JOHN YANG: Students from Rochester, New York’s East High School have been busy this year writing a detailed proposal for a science experiment that is out of this world.
As Sasha-Ann Simons from PBS station WXXI reports, the project was chosen to be conducted on the International Space Station.
SASHA-ANN SIMONS: When East High School chemistry teacher Mary Courtney submitted three proposals last fall for the Student Spaceflight Experiments Program, she couldn’t wait to find out which one would take off, literally.
MARY COURTNEY, Teacher, East High School: This was a very difficult project. It’s probably the most difficult project that our students do their entire time in high school.
SASHA-ANN SIMONS: As part of the program, students from 21 schools across the North America were competing for the chance to have their science experiments that test how microgravity affects various organisms sent to space.
Students De’Aunte Johnson, Tailor Davis, and Binti Mohamed were thrilled that their proposal was the winning one from East High.
BINTI MOHAMED, Student: Ms. Courtney pushed us aside and she brought the other two people that were involved. And she was like, you guys won. I was like, are you serious? Like, I started freaking out.
SASHA-ANN SIMONS: They chose to conduct their research on a group of microscopic organisms called phytoplankton, which live in lakes and oceans. Through the process of photosynthesis, the organism produces half the oxygen we have on Earth.
MARY COURTNEY: The question is, when this goes to space, is there an effect by not having gravity on the production of the chlorophyll? And the other variable that happens is these — this experiment is going to be kept in a dark container, and so it’s not going to be exposed to oxygen.
SASHA-ANN SIMONS: Johnson is the captain of this student spaceship.
DE’AUNTE JOHNSON, Student: We had a couple of different choices, but we picked mine.
SASHA-ANN SIMONS: So, this was your idea?
DE’AUNTE JOHNSON: It was my idea, but I had the bounce my idea off of them a couple times just to make sure when we got it correct.
SASHA-ANN SIMONS: The final proposal was a true team effort, though.
BINTI MOHAMED: There were parts we all had to do. Tailor was doing the introduction and De’Aunte was doing part three and four and stuff like that.
So, De’Aunte reviewed it later on and changed some certain stuff that we needed to clarify or get into more detail with.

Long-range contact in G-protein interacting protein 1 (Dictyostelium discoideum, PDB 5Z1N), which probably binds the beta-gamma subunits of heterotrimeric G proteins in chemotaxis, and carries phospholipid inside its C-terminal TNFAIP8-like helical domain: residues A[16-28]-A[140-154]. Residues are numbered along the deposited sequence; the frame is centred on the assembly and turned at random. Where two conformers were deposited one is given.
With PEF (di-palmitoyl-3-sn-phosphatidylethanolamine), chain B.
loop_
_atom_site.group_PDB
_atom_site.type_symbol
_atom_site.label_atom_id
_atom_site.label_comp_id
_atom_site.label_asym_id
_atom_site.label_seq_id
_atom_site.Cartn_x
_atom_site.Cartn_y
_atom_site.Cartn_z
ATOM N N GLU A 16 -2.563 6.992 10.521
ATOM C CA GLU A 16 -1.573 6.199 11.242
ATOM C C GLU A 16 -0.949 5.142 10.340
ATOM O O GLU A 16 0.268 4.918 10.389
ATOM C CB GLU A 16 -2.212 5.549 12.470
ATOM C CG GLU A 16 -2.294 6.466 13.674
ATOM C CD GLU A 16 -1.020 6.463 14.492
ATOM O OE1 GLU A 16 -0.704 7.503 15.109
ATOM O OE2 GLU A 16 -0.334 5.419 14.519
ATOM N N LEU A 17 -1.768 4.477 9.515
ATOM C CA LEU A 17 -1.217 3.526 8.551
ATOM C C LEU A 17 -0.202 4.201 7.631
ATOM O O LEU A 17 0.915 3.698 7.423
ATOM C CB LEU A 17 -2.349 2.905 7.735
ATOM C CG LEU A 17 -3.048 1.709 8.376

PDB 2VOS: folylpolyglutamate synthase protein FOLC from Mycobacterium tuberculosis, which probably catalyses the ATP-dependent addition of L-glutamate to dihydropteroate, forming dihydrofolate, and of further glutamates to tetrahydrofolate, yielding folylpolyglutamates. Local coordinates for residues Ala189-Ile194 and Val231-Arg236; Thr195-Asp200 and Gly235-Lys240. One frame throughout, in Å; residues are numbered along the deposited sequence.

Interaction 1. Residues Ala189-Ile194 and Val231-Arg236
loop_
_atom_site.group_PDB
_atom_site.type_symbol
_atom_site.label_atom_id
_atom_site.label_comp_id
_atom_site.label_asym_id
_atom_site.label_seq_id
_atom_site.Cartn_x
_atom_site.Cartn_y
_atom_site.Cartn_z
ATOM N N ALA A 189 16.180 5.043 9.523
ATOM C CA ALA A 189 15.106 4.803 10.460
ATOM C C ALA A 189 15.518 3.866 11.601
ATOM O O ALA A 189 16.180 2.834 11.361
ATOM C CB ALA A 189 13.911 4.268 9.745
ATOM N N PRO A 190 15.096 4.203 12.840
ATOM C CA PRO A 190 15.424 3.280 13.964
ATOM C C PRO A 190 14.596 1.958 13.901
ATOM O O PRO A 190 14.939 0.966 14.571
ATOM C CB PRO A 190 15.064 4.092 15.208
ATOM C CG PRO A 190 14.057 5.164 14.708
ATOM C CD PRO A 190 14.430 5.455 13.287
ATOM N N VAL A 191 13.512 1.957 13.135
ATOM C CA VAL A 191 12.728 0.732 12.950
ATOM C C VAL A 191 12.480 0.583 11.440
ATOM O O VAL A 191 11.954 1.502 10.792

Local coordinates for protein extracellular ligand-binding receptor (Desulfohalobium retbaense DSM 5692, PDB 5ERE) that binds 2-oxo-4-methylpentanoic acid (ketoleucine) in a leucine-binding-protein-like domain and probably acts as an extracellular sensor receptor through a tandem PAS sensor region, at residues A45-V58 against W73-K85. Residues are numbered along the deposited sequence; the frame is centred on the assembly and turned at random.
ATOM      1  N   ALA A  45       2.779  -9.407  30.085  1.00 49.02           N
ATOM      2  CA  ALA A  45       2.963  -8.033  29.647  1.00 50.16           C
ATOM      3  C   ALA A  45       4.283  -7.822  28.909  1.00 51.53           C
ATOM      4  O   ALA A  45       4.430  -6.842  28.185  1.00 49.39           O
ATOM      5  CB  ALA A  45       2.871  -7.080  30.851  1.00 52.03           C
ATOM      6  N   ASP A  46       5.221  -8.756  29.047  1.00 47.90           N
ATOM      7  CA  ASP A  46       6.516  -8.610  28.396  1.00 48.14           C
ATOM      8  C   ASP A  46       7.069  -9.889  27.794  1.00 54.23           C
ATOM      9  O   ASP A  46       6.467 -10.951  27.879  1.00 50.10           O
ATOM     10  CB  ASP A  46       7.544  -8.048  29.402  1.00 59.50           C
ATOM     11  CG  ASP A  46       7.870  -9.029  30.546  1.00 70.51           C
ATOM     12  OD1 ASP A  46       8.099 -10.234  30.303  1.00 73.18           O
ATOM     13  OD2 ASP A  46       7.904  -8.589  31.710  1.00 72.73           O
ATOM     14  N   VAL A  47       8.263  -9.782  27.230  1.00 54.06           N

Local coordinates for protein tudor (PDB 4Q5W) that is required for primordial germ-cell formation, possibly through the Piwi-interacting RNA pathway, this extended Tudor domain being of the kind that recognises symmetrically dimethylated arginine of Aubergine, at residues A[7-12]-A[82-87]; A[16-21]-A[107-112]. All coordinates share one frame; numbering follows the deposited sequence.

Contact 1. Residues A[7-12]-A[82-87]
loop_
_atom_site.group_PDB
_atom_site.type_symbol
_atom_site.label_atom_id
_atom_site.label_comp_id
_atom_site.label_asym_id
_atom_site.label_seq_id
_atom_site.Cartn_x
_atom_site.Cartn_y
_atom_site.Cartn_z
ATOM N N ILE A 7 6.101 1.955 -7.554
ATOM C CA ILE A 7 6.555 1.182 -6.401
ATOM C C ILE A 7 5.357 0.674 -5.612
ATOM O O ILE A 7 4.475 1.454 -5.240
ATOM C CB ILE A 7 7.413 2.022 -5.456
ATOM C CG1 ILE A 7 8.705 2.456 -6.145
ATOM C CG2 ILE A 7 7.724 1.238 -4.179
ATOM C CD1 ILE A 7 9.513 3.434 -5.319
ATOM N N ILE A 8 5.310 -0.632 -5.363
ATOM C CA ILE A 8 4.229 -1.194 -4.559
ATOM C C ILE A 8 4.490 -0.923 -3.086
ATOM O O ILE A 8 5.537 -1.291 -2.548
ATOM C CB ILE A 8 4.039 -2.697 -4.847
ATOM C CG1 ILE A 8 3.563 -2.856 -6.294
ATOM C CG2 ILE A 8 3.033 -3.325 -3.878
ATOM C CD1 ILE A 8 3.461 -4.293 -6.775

SASHA-ANN SIMONS: So, why did they choose phytoplankton?
MARY COURTNEY: As the United States and other countries move forward with space exploration, the idea eventually is to be able to establish colonies, either on the moon, other planets. Right? And so you have got to be able when you’re — if you’re on Mars, you have got to be able to produce food.
SASHA-ANN SIMONS: That means the work is far from over. The 21 winning experiments will blast off in a mini-laboratory to the International Space Station in June.
The first order of business for the East High team will be to figure out which type of phytoplankton they will use.
DE’AUNTE JOHNSON: And also which type of mixture we’re going to use to make sure they have enough nutrients when they go up into space.
SASHA-ANN SIMONS: The students are getting acquainted with a spectrophotometer, a machine that measures the intensity of light, and is perhaps what will be their saving grace.
DE’AUNTE JOHNSON: But are they moving?
SASHA-ANN SIMONS: And if you haven’t guessed it already, there’s a lot riding on the student project.
Once the experiment is aboard the space station, astronauts will interact with it, based on the guidelines set by these three.
As the person who has watched it all come to life, Courtney says she couldn’t be more proud.
MARY COURTNEY: I want them to think completely differently about everything around them at the end of the year. And if I do that, and they think really differently about everyday subjects, then I have accomplished my goal.
SASHA-ANN SIMONS: For PBS NewsHour, I’m Sasha-Ann Simons in Rochester, New York.